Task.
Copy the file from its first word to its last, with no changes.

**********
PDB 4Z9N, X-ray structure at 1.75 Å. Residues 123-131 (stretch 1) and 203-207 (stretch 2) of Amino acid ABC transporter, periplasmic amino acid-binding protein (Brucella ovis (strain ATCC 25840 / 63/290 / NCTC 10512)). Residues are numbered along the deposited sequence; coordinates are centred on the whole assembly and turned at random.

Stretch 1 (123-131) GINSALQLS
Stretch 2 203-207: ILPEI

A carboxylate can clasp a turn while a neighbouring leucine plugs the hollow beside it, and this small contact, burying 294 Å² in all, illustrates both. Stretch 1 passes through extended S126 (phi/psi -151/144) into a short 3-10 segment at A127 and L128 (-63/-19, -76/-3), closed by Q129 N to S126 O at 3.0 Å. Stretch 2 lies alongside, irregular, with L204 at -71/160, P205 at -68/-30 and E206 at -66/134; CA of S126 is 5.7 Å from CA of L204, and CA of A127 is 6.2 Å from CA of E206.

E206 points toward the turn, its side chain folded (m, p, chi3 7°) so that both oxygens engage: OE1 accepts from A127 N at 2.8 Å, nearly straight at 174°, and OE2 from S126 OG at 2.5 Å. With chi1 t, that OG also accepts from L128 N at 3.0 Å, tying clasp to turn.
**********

PDB 4Z9N, X-ray structure at 1.75 Å. Residues 123-131 (stretch 1) and 203-207 (stretch 2) of Amino acid ABC transporter, periplasmic amino acid-binding protein (Brucella ovis (strain ATCC 25840 / 63/290 / NCTC 10512)). Residues are numbered along the deposited sequence; coordinates are centred on the whole assembly and turned at random.

Stretch 1 (123-131) GINSALQLS
Stretch 2 203-207: ILPEI

A carboxylate can clasp a turn while a neighbouring leucine plugs the hollow beside it, and this small contact, burying 294 Å² in all, illustrates both. Stretch 1 passes through extended S126 (phi/psi -151/144) into a short 3-10 segment at A127 and L128 (-63/-19, -76/-3), closed by Q129 N to S126 O at 3.0 Å. Stretch 2 lies alongside, irregular, with L204 at -71/160, P205 at -68/-30 and E206 at -66/134; CA of S126 is 5.7 Å from CA of L204, and CA of A127 is 6.2 Å from CA of E206.

E206 points toward the turn, its side chain folded (m, p, chi3 7°) so that both oxygens engage: OE1 accepts from A127 N at 2.8 Å, nearly straight at 174°, and OE2 from S126 OG at 2.5 Å. With chi1 t, that OG also accepts from L128 N at 3.0 Å, tying clasp to turn.